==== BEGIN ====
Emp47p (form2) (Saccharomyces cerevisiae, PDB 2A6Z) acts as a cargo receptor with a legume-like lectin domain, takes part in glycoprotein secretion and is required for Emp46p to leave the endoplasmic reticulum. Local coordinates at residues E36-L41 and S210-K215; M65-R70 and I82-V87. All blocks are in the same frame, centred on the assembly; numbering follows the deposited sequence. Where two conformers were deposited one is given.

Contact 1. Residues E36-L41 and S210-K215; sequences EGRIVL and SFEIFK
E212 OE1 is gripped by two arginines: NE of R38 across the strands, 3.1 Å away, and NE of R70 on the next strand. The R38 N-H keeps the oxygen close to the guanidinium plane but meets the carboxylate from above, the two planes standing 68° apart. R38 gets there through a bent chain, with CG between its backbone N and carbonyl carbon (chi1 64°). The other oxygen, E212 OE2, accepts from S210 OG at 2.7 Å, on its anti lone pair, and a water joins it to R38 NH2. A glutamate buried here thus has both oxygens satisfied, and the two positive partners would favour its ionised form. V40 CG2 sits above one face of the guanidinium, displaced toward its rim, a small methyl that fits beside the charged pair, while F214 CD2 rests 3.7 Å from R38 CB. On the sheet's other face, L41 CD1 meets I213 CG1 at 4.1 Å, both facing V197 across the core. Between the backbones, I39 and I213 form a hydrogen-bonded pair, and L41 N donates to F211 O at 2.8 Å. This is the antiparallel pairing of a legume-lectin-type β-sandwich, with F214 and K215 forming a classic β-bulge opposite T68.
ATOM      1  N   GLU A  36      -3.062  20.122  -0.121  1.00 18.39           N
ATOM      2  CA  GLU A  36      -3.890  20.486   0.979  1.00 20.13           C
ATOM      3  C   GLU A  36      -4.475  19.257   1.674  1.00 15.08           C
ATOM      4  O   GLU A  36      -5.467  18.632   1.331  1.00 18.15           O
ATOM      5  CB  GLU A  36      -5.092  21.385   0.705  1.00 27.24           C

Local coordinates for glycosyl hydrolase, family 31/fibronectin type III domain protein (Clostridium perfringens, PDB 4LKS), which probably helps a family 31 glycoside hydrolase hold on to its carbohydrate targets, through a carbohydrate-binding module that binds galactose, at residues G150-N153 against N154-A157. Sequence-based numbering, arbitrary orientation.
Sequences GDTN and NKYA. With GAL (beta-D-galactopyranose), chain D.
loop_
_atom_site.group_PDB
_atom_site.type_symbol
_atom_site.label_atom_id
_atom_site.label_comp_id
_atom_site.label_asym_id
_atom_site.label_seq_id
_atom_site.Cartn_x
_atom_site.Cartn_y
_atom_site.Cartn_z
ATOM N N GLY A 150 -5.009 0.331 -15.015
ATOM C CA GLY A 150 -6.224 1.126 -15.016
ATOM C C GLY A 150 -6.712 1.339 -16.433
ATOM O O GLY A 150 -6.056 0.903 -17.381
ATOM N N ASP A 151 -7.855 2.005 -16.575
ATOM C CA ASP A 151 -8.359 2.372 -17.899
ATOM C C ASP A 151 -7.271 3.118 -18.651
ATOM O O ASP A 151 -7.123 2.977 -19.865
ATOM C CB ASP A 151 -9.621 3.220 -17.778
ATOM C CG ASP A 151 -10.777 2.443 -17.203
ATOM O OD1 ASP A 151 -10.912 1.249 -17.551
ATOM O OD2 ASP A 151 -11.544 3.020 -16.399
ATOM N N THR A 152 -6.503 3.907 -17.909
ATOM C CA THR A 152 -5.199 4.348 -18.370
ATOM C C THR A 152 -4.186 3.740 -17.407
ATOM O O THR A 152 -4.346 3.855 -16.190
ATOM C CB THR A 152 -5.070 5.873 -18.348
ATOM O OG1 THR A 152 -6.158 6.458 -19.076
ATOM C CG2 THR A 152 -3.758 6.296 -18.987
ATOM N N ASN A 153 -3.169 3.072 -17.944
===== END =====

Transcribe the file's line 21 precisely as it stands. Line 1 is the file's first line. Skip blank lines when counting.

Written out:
ATOM N N GLY A 150 -5.009 0.331 -15.015